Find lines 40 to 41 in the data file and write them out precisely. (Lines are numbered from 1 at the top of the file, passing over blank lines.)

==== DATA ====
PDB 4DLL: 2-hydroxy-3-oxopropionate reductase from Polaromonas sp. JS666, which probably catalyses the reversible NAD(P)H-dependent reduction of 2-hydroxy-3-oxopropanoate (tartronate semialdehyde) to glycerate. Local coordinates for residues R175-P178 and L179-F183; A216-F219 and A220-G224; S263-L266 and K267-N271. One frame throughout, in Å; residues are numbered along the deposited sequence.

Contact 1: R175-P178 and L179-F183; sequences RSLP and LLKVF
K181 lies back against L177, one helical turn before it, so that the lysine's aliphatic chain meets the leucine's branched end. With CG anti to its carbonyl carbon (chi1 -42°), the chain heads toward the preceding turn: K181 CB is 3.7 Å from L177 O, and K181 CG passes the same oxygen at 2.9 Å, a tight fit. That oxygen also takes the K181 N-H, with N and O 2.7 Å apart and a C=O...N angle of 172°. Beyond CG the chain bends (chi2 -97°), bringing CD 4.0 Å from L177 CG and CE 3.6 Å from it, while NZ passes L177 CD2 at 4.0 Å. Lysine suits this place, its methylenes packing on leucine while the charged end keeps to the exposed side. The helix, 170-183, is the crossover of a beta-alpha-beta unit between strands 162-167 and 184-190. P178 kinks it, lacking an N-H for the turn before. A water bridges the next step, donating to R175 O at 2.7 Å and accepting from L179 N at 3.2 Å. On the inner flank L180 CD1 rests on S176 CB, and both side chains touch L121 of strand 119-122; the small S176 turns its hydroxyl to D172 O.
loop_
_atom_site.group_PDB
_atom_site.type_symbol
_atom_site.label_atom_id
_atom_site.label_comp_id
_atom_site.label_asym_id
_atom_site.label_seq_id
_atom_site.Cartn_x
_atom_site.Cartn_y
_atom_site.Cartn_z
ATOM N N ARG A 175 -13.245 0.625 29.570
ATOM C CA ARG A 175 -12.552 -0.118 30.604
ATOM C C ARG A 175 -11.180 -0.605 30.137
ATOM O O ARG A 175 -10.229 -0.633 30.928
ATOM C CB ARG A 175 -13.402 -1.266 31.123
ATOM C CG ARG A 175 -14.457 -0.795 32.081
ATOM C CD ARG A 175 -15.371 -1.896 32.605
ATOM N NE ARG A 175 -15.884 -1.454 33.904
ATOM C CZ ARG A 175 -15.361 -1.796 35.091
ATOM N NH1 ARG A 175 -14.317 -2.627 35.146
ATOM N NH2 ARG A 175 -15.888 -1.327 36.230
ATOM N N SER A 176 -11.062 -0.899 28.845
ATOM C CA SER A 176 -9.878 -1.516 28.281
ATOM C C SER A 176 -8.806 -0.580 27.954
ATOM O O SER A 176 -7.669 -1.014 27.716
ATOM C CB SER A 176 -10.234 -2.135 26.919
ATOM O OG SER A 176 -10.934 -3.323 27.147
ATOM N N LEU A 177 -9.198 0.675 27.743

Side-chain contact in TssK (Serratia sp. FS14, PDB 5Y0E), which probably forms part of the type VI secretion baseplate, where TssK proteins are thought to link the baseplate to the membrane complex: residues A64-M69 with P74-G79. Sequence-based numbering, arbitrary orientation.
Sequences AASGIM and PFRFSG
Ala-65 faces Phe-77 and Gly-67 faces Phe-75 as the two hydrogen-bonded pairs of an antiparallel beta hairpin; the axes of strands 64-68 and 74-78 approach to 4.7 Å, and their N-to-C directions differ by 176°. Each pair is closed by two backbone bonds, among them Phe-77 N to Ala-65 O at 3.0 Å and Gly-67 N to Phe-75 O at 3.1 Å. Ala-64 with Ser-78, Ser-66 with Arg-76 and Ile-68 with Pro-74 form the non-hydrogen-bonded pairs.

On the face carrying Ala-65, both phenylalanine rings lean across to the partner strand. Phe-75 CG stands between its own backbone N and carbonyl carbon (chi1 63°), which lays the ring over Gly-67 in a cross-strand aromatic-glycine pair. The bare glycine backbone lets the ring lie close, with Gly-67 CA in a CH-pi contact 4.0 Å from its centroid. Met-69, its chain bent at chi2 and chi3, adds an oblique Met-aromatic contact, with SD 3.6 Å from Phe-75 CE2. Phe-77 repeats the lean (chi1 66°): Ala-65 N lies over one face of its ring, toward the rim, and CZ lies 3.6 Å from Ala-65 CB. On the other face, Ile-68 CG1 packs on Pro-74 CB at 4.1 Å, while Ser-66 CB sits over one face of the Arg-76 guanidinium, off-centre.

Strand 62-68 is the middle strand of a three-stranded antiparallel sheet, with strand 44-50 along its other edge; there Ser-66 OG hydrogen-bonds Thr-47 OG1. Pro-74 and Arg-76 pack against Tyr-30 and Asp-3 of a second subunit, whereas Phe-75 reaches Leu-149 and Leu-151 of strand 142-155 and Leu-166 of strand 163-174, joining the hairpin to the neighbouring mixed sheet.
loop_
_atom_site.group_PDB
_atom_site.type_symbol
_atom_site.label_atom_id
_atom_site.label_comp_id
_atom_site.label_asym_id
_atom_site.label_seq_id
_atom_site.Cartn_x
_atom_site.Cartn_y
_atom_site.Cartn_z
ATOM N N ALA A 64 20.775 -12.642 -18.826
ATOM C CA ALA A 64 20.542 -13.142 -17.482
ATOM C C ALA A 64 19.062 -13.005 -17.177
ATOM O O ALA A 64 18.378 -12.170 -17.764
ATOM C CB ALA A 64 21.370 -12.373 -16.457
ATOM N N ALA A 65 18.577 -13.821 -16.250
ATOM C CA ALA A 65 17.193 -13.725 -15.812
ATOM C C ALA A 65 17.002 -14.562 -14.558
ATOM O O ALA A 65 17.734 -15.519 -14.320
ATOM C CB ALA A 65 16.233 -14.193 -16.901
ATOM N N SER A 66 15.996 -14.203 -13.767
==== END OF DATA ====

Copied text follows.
_atom_site.label_atom_id
_atom_site.label_comp_id